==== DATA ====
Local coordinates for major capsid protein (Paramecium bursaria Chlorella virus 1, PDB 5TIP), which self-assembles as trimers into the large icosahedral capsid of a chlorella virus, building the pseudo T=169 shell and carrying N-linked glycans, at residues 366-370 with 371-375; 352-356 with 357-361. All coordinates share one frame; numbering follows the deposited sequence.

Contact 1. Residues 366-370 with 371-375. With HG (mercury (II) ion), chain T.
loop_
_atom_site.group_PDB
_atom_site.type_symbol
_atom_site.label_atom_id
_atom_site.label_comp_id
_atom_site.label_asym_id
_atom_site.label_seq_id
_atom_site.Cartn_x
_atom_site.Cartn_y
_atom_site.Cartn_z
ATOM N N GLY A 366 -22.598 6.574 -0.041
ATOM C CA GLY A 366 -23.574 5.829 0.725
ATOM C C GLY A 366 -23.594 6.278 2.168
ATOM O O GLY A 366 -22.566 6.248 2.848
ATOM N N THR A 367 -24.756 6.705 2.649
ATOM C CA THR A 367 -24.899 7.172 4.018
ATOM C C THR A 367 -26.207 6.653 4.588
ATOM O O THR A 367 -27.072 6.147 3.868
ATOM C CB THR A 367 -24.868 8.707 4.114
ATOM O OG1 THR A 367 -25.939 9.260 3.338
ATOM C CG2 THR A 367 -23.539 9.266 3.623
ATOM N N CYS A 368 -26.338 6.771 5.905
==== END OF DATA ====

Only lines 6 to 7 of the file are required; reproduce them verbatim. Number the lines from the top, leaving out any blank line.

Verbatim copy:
_atom_site.label_atom_id
_atom_site.label_comp_id